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Readers' Letters

U.S. ‘has to find a way to control guns’

Your Dec. 27 editorial, “Make students’ safety our top priority,” while correct in most regards, contains, I believe, a popular yet critical error in judgment.

The notion that we cannot control the number of guns in society because too many guns are already in society is specious reasoning. In today’s ubiquitous 24/7 media, a thing repeated often enough, becomes accepted fact. That it might be a myth promulgated by the likes of the NRA, disappears from sight as the mantra is taken up across all platforms.

So it is with guns in the United States. It is time, however, to examine the facts. Industrialized societies that have serious gun control in effect, despite similar social problems, have on average one-twelfth the number of gun-related homicides, as does the United States.

If we want to change that, we have to find a way to control guns. Rejecting the NRA’s talking point that serious and far-reaching gun control is impossible is a good start.

Lawrence J. Feldman

Lake Oswego

‘Keep the music alive’ in school

I am a seventh-grader at Lakeridge Junior High, and I was assigned to submit two pieces of writing in order to get merit for the semester. Then I thought to myself, what is important for people like me to experience? What do I have an interest in? Then I realized music.

How important is music to children these days? Greater music accessibility will give kids from fourth grade through high school the chance to know what music really is. One small reason that the U.S. is ranked so low in math and science is because music isn’t thriving throughout their schools. According to researchers, regularly playing an instrument can raise children’s and adult’s IQ’s. Playing an instrument makes you smarter, which could help Lake Oswego, Oregon and the U.S.A in science and math ranking. There are also many other reasons that music is good for you at effectivemusicteaching.com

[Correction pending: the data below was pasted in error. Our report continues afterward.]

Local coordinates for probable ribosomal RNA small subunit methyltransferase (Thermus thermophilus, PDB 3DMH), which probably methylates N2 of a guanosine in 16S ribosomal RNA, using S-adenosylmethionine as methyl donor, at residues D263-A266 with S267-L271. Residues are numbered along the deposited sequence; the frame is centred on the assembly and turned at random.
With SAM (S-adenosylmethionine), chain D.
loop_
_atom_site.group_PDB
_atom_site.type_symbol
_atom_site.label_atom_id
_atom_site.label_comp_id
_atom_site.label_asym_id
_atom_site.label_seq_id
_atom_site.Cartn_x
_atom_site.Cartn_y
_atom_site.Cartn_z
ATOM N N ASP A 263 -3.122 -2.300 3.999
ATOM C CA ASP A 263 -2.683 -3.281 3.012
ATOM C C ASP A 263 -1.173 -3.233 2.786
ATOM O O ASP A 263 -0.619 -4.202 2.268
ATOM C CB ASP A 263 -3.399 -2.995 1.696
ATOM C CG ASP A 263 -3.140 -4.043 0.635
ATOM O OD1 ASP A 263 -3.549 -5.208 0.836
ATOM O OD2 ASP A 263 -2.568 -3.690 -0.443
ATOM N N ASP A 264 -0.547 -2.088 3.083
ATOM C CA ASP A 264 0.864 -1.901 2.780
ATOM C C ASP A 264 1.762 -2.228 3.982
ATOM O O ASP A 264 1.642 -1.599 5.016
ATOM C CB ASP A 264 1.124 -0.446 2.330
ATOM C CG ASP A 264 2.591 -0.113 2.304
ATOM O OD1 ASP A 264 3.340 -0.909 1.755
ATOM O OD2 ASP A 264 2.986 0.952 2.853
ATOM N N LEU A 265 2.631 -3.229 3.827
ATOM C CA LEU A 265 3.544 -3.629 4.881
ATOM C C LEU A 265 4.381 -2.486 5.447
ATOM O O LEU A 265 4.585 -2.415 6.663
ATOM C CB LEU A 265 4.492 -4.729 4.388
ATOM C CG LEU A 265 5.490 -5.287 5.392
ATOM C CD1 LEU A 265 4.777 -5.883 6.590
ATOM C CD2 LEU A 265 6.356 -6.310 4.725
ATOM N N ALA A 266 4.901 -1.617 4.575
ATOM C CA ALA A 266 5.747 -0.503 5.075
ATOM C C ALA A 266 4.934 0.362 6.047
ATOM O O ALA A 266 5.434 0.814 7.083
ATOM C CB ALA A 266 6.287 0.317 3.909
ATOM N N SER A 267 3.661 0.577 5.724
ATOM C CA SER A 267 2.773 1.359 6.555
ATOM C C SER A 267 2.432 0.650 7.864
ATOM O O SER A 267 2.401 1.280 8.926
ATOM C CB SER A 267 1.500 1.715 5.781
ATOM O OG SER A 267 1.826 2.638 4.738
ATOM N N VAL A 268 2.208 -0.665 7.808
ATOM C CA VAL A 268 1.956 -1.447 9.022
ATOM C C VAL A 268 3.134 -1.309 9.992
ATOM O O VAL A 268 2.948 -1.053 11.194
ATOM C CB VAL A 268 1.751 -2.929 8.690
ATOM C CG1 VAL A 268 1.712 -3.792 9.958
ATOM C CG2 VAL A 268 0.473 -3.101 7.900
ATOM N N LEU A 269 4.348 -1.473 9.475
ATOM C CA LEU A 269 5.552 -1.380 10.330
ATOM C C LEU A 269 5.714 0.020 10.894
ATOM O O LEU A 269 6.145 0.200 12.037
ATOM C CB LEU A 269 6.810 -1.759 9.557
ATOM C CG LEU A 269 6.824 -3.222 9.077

When I was in elementary school, I started learning how to play the string bass in the external strings program. I learned true music. But the music class in elementary school didn’t feel the same. Singing the same song for an entire semester doesn’t teach children music, it bores them to tears. I propose using any extra money that schools might possibly have and putting it to better music supplies and a better music curriculum.

When it comes to budget cuts, don’t take it out on music classes. Music is just as important as anything else like math or language arts or science. It’s time to do something right and let kids experience what music really is and how important this is to people’s education. Keep the music alive.

Harrison Schaffer

Lake Oswego

Headline no match for content of story

Pages A2 and A3 of Jan. 3 issue in bold lettering (jump heads): Best of 2012.

Really? Included in text: Three homicides. Choice of headlines certainly in poor taste.

Nancy Jones

Lake Oswego

Story on organ transplants in China strikes chord

I was deeply touched by Cliff Newell’s article, “”Harvest of evil,” and by the perseverance and strength of Nataly Teplisky, who persistently speaks out against this evil (Lake Oswego Review Jan. 3).